FLORIDA
STORMS
Hurricane Sam
LOCATED
1290 MI ESE OF THE NORTHERN LEEWARD ISLANDS
WINDS
85 MPH
PRESSURE
986 MB
MOVING
W AT 12 MPH
From the National Hurricane Center at 500 PM AST Fri Sep 24 2021
Sam's intensification resumes as the hurricane slows its forward motion.
TAP LINKS BELOW TO FOCUS
Alerts
hazards
summary
DISCUSSION

There are no coastal watches or warnings in effect.

There are no coastal watches or warnings in effect.

None.

None.

At 500 PM AST (2100 UTC), the center of Hurricane Sam was located near latitude 12.1 North, longitude 44.8 West. Sam is moving toward the west near 12 mph (19 km/h) and this motion is expected to continue with a gradual decrease in forward speed and turn toward the west northwest over the weekend.

Maximum sustained winds have increased to near 85 mph (140 km/h) with higher gusts. Rapid intensification is forecast over the next several days, and Sam is expected to become a major hurricane on Saturday. Hurricane force winds extend outward up to 15 miles (30 km) from the center and tropical storm force winds extend outward up to 60 miles (95 km). The estimated minimum central pressure is 986 mb (29.12 inches).

At 500 PM AST (2100 UTC), the center of Hurricane Sam was located near latitude 12.1 North, longitude 44.8 West. Sam is moving toward the west near 12 mph (19 km/h) and this motion is expected to continue with a gradual decrease in forward speed and turn toward the west northwest over the weekend.

Maximum sustained winds have increased to near 85 mph (140 km/h) with higher gusts. Rapid intensification is forecast over the next several days, and Sam is expected to become a major hurricane on Saturday. Hurricane force winds extend outward up to 15 miles (30 km) from the center and tropical storm force winds extend outward up to 60 miles (95 km). The estimated minimum central pressure is 986 mb (29.12 inches).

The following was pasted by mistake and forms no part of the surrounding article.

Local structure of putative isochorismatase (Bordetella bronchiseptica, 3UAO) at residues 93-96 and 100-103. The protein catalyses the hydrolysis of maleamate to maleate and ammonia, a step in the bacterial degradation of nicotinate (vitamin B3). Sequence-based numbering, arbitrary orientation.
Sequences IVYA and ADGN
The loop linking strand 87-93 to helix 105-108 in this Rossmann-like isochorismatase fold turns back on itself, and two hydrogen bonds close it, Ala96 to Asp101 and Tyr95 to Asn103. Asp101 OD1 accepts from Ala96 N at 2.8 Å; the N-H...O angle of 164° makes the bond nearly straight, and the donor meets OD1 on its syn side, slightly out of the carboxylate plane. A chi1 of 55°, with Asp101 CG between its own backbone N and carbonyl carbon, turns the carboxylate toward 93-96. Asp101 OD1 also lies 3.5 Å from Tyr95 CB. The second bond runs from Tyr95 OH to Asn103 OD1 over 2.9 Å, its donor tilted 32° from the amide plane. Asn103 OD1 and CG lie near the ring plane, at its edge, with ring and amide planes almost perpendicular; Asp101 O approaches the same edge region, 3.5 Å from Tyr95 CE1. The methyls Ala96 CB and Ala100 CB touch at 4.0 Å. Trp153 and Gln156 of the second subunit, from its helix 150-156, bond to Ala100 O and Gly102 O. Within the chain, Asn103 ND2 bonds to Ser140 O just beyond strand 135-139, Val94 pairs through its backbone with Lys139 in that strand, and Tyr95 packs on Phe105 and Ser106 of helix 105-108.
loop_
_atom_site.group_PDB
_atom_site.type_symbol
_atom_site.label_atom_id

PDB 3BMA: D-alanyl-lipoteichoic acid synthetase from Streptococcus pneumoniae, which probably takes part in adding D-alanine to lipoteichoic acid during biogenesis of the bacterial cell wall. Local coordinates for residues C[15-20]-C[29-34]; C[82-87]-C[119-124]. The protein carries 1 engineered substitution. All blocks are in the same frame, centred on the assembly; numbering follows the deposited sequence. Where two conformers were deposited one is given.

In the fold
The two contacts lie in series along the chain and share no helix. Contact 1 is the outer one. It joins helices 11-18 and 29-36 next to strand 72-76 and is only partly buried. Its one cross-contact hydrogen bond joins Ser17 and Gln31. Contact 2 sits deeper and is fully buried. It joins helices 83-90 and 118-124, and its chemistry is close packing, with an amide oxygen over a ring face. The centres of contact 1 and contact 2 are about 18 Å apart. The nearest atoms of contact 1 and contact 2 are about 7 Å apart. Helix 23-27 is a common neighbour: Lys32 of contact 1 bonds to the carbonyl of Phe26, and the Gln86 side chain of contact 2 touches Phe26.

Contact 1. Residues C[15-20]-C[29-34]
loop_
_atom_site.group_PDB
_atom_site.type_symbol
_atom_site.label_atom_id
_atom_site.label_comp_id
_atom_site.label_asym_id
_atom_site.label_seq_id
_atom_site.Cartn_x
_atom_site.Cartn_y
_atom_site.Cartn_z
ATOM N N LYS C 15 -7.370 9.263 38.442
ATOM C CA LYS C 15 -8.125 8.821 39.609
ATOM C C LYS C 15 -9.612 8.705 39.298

Sam's structure on satellite has improved this afternoon, with overshooting cloud tops rotating quickly around the small central dense overcast, providing the appearance that the hurricane is mixing out the dry air that affected its core structure this morning. In fact, the last few visible satellite images suggest that a small eye is clearing out within the cirrus canopy. Interestingly, a recent 1930 UTC SSMIS pass suggests concentric bands are also forming in Sam's core structure and it remains to be seen how that structure will affect the wind field evolution of the hurricane. The latest subjective Dvorak intensities estimates form TAFB and SAB were a consensus T4.5/75 kt, while the latest SATCON and ADT estimates from UW-CIMSS have also increased this afternoon. The current advisory intensity has been set to 75-kt. Given the recent trends on satellite, this may be conservative.

The motion of Sam has remained on the same heading, though the storm is beginning to slow down with the estimate now at 280/10 kt. An additional slowdown in forward motion is anticipated in the short-term as the mid-level ridging shuffles to the northwest of the tropical cyclone, impeding its forward motion. However, after 72 hours, this same ridge is expected to shift back to the northeast of Sam as a deep-layer trough off the Eastern United States coastline becomes established. Track guidance spread increases towards the end of the forecast, with the ECMWF and GFS remaining at odds, with the former on the equatorward side, and the latter on the poleward side of the track envelope. The consensus aids, however, have changed little from the previous advisory and the latest NHC track forecast is quite similar to the previous one.